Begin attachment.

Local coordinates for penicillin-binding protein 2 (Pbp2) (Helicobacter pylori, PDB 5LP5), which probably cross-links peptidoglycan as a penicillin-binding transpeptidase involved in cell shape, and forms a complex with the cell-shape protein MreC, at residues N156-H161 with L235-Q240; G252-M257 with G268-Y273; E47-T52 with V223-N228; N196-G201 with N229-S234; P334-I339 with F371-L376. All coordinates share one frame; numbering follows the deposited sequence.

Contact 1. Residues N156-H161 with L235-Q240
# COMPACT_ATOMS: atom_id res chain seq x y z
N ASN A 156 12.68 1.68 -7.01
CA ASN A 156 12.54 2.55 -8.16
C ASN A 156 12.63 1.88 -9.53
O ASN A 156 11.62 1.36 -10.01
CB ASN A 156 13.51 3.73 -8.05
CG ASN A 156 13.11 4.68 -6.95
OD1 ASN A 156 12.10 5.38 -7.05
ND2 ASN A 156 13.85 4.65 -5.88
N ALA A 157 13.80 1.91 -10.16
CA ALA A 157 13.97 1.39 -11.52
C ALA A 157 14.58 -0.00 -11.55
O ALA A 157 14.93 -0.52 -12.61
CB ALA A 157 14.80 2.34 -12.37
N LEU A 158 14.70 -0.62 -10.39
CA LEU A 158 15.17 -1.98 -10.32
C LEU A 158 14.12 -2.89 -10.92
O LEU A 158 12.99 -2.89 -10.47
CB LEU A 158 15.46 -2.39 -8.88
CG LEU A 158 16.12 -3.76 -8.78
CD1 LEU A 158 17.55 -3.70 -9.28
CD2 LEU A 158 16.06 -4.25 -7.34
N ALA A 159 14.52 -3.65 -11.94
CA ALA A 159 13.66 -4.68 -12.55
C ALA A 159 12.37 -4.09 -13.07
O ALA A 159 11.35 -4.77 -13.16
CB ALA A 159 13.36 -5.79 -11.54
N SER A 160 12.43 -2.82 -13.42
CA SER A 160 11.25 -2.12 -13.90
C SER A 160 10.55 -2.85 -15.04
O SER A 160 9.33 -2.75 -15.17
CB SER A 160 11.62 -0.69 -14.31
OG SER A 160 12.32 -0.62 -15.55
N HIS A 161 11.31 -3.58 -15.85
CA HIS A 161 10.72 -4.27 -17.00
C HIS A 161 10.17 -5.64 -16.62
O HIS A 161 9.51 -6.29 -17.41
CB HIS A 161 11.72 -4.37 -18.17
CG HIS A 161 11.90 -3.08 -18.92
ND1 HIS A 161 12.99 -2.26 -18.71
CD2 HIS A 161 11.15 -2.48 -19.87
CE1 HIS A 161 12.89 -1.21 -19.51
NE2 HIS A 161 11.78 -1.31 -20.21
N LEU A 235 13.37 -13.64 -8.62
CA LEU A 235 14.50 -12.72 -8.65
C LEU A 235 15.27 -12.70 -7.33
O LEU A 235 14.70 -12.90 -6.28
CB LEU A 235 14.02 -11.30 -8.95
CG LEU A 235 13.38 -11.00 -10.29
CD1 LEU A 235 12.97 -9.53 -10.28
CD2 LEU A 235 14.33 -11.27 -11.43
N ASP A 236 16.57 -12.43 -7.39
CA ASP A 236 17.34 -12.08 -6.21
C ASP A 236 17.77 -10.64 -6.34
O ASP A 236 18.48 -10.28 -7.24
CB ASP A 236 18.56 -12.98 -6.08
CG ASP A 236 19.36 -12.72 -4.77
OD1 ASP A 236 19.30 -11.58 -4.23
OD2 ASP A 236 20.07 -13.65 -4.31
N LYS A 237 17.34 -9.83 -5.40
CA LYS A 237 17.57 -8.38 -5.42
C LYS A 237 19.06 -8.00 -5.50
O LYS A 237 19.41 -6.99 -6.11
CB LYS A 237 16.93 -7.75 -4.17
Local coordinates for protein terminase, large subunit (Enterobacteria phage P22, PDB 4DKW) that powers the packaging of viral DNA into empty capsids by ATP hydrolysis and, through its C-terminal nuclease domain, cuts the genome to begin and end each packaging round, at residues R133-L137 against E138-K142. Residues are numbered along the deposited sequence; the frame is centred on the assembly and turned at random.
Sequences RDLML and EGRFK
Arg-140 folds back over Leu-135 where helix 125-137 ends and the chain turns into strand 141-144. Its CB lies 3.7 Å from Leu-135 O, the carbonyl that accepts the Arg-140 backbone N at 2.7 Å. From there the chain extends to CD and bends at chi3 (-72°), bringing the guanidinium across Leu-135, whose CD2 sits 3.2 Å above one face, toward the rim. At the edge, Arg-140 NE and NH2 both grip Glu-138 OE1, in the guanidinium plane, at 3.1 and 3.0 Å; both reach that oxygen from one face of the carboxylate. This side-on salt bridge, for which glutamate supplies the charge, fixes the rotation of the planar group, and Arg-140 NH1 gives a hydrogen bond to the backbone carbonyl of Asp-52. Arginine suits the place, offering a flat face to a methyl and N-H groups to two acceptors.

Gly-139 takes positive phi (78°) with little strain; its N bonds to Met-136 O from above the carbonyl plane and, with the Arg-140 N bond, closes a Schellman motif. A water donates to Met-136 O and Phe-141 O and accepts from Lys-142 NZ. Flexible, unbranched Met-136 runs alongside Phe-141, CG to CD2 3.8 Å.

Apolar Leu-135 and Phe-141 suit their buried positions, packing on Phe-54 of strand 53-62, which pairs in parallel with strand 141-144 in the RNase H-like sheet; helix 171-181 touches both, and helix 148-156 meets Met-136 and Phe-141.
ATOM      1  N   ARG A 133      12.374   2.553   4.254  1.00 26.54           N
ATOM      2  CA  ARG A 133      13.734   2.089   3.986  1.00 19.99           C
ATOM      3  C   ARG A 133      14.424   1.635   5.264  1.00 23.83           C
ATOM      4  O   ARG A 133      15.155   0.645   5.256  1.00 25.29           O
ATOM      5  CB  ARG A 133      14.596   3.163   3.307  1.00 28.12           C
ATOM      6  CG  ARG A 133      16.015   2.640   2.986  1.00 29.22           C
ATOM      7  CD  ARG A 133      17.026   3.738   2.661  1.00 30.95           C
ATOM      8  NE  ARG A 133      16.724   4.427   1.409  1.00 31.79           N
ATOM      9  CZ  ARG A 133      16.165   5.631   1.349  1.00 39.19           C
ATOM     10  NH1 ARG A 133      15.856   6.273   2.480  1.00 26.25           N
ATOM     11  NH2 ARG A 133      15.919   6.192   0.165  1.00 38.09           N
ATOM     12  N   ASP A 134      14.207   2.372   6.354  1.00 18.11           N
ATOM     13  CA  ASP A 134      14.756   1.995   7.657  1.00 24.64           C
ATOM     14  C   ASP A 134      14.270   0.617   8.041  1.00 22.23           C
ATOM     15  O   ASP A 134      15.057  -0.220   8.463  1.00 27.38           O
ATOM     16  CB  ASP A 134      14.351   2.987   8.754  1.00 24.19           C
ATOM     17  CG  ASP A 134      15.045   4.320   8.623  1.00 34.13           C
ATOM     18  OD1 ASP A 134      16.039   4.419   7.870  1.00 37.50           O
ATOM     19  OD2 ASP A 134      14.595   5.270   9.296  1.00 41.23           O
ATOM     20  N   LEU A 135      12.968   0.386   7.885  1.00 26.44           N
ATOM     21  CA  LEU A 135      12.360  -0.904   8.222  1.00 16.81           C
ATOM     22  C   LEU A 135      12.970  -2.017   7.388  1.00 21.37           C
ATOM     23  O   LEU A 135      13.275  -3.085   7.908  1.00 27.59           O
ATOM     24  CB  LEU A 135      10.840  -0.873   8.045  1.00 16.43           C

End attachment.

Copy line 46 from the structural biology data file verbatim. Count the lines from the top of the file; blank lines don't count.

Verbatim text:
N LEU A 235 13.37 -13.64 -8.62